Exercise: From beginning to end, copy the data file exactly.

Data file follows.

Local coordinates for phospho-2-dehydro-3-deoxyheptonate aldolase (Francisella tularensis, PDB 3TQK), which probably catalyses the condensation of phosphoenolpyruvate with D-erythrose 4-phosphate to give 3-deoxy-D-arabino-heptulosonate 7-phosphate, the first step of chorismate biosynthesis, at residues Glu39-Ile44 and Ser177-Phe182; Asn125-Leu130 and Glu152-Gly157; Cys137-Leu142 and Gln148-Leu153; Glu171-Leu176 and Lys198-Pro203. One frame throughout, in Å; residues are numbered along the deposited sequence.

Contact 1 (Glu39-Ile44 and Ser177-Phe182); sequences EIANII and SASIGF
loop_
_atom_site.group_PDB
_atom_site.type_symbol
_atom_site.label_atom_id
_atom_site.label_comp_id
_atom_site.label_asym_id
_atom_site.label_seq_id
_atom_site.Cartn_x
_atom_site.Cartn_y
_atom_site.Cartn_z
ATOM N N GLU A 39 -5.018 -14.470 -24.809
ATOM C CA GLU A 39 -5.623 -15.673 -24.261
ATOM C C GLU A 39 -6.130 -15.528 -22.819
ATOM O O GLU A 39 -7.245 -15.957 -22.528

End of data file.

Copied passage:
Local coordinates for phospho-2-dehydro-3-deoxyheptonate aldolase (Francisella tularensis, PDB 3TQK), which probably catalyses the condensation of phosphoenolpyruvate with D-erythrose 4-phosphate to give 3-deoxy-D-arabino-heptulosonate 7-phosphate, the first step of chorismate biosynthesis, at residues Glu39-Ile44 and Ser177-Phe182; Asn125-Leu130 and Glu152-Gly157; Cys137-Leu142 and Gln148-Leu153; Glu171-Leu176 and Lys198-Pro203. One frame throughout, in Å; residues are numbered along the deposited sequence.

Contact 1 (Glu39-Ile44 and Ser177-Phe182); sequences EIANII and SASIGF
loop_
_atom_site.group_PDB
_atom_site.type_symbol
_atom_site.label_atom_id
_atom_site.label_comp_id
_atom_site.label_asym_id
_atom_site.label_seq_id
_atom_site.Cartn_x
_atom_site.Cartn_y
_atom_site.Cartn_z
ATOM N N GLU A 39 -5.018 -14.470 -24.809
ATOM C CA GLU A 39 -5.623 -15.673 -24.261
ATOM C C GLU A 39 -6.130 -15.528 -22.819
ATOM O O GLU A 39 -7.245 -15.957 -22.528